In general, you will find that adopting the style that feels and looks most "native" to the language you're writing in is better than trying to shoe-horn your own style into every different language. Since you can't avoid having to use native libraries and language constructs, your style will be "polluted" by the native style whether you like it or not, so it's pretty much futile to even try.

My advice is to not find a favorite style across languages, but instead make yourself at home within each language and learn to love all of its quirks. One of CSS' quirks is that keywords and identifiers are written in lowercase and separated by hyphens. Personally, I find this very visually appealing and think it fits in with the all-lowercase (although no-hyphen) HTML.

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"Whether dash is interpreted as punctuation or as an opaque identifier depends on the editor of choice" I don't think this is generally true, though there may be some exceptional editors. Double-clicking on a hyphenated word will only select part of it, not the whole token: this seems to be OS-wide. –  Andrew Vit Sep 26 '11 at 21:32
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Good point about the |= selector, I saw that in the other answer, and it's a fair point. Was the language convention designed around this, or the other way around? (Hyphens as a universal trend seem to be relatively recent, these could have emerged around the same time.) –  Andrew Vit Sep 26 '11 at 21:34
    
@AndrewVit, there are CLI based editors where double-clicking isn't relevant (since there's usually no mouse) and that can be configured to have this kind of behavior. But in general, you're right. The |= attribute selector is made specifically for the lang attribute, but its use can be extended. I've always used hyphens in my CSS, so I can't speak for the general public, but there's definitely been a convergence towards hyphends from pascal case, camel case and underscores. The |= selector and hyphen as delimiter are as far as I can tell unrelated, though. –  asbjornu Sep 27 '11 at 13:28
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I don't think anyone can answer this definitively, but here are my educated guesses:

  1. Underscores require hitting the Shift key, and are therefore harder to type.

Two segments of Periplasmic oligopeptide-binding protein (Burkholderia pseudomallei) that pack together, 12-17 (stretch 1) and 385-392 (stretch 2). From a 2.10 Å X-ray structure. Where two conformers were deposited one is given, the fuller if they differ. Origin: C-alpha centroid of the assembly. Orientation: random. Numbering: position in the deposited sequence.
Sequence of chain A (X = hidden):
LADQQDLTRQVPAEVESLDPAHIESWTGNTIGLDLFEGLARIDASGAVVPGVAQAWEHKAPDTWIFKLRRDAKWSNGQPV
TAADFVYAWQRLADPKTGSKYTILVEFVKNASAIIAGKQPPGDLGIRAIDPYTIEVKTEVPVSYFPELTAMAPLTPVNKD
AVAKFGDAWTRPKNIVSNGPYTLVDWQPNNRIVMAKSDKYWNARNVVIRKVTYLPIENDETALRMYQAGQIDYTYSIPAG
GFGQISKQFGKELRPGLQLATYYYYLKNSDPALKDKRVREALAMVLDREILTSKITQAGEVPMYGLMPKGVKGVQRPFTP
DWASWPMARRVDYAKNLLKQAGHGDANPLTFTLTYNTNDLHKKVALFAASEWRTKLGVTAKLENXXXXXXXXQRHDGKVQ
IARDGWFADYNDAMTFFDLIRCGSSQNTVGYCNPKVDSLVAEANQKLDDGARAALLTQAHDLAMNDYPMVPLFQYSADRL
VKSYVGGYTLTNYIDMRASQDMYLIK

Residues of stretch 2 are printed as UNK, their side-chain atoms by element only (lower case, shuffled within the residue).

2. CSS selectors which are part of the official CSS specifications use dashes (such as pseudo-classes like :first-child and pseudo-elements :first-line), not underscores. Same thing for properties, e.g. text-decoration, background-color, etc. Programmers are creatures of habit. It makes sense that they would follow the standard's style if there's no good reason not to.

  3. This one is further out on the ledge, but... Whether it's myth or fact, there is a longstanding idea that Google treats words separated by underscores as a single word, and words separated by dashes as separate words. (Matt Cutts on Underscores vs. Dashes.) For this reason, I know that my preference now for creating page URLs is to use-words-with-dashes, and for me at least, this has bled into my naming conventions for other things, like CSS selectors.

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Good point about the SEO with regard to dashes in URLs and for semantic markup (whether or not this is actually true)... Can you clarify which "CSS selectors which are part of the official CSS specifications use dashes"? –  Andrew Vit Sep 26 '11 at 21:24
    
I expanded on point 2 in my answer to give a few examples, though I was thinking more about CSS properties like text-decoration rather than "selectors," so that was somewhat of a typo, although there are a few selectors that do, as noted above. –  Mason G. Zhwiti Sep 27 '11 at 3:33
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Thanks @albert, that would make a fine answer in its own right... at least for historical context. I didn't know the original spec didn't allow underscores! (But it doesn't make sense why they should be disallowed.) –  Andrew Vit Sep 27 '11 at 7:34
    
Thanks @albert, I had that reason in the back of my mind (I was remembering it as a browser compatibility issue of some sort), but couldn't find any documentation to back it up. –  Mason G. Zhwiti Sep 27 '11 at 15:15
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FYI for the curious, the devedge-temp url referenced in @albert's comment above (devedge-temp.mozilla.org/viewsource/2001/css-underscores) is now at developer.mozilla.org/en-US/docs/… –  aponzani Aug 20 '13 at 20:51
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Perhaps a key reason why the HTML/CSS community aligned itself with dashes instead of underscores is due to historical deficiencies in specs and browser implementations.

From a Mozilla doc published March 2001 @ https://developer.mozilla.org/en-US/docs/Underscores_in_class_and_ID_Names

The CSS1 specification, published in its final form in 1996, did not allow for the use of underscores in class and ID names unless they were "escaped." An escaped underscore would look something like this:

    p.urgent\_note {color: maroon;}

This was not well supported by browsers at the time, however, and the practice has never caught on. CSS2, published in 1998, also forbade the use of underscores in class and ID names. However, errata to the specification published in early 2001 made underscores legal for the first time. This unfortunately complicated an already complex landscape.

I generally like underscores but the backslash just makes it ugly beyond hope, not to mention the scarce support at the time. I can understand why developers avoided it like the plague. Of course, we don't need the backslash nowadays, but the dash-etiquette has already been firmly established.

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There's been a clear uptick in hyphen-separated, whole-word segments of URLs over recent years. This is encouraged by SEO best practices. Google explicitly "recommend that you use hyphens (-) instead of underscores (_) in your URLs": http://www.google.com/support/webmasters/bin/answer.py?answer=76329.

As noted, different conventions have prevailed at different times in different contexts, but they typically are not a formal part of any protocol or framework.

My hypothesis, then, is that Google's position anchors this pattern within one key context (SEO), and the trend to use this pattern in class, id, and attribute names is simply the herd moving slowly in this general direction.